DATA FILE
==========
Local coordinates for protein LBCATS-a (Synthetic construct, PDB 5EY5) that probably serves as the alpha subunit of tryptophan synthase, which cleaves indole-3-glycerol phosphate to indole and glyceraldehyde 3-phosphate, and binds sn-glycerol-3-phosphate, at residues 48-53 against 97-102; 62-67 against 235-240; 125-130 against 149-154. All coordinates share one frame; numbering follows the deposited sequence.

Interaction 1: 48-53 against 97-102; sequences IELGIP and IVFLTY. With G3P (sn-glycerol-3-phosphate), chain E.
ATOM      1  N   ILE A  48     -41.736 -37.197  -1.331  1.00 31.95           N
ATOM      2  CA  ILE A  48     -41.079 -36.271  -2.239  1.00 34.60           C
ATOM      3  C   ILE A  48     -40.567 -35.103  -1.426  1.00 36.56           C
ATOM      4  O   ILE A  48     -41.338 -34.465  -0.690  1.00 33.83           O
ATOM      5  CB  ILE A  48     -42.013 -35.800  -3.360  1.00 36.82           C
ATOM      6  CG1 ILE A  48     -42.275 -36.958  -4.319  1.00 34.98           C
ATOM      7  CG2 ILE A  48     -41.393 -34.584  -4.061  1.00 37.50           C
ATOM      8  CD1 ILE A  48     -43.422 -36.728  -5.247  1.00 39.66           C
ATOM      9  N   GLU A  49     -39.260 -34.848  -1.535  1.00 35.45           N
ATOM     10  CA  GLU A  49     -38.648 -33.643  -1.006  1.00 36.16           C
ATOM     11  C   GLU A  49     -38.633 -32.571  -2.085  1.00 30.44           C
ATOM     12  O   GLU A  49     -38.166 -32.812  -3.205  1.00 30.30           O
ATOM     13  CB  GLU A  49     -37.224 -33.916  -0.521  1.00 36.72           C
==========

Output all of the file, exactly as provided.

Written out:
Local coordinates for protein LBCATS-a (Synthetic construct, PDB 5EY5) that probably serves as the alpha subunit of tryptophan synthase, which cleaves indole-3-glycerol phosphate to indole and glyceraldehyde 3-phosphate, and binds sn-glycerol-3-phosphate, at residues 48-53 against 97-102; 62-67 against 235-240; 125-130 against 149-154. All coordinates share one frame; numbering follows the deposited sequence.

Interaction 1: 48-53 against 97-102; sequences IELGIP and IVFLTY. With G3P (sn-glycerol-3-phosphate), chain E.
ATOM      1  N   ILE A  48     -41.736 -37.197  -1.331  1.00 31.95           N
ATOM      2  CA  ILE A  48     -41.079 -36.271  -2.239  1.00 34.60           C
ATOM      3  C   ILE A  48     -40.567 -35.103  -1.426  1.00 36.56           C
ATOM      4  O   ILE A  48     -41.338 -34.465  -0.690  1.00 33.83           O
ATOM      5  CB  ILE A  48     -42.013 -35.800  -3.360  1.00 36.82           C
ATOM      6  CG1 ILE A  48     -42.275 -36.958  -4.319  1.00 34.98           C
ATOM      7  CG2 ILE A  48     -41.393 -34.584  -4.061  1.00 37.50           C
ATOM      8  CD1 ILE A  48     -43.422 -36.728  -5.247  1.00 39.66           C
ATOM      9  N   GLU A  49     -39.260 -34.848  -1.535  1.00 35.45           N
ATOM     10  CA  GLU A  49     -38.648 -33.643  -1.006  1.00 36.16           C
ATOM     11  C   GLU A  49     -38.633 -32.571  -2.085  1.00 30.44           C
ATOM     12  O   GLU A  49     -38.166 -32.812  -3.205  1.00 30.30           O
ATOM     13  CB  GLU A  49     -37.224 -33.916  -0.521  1.00 36.72           C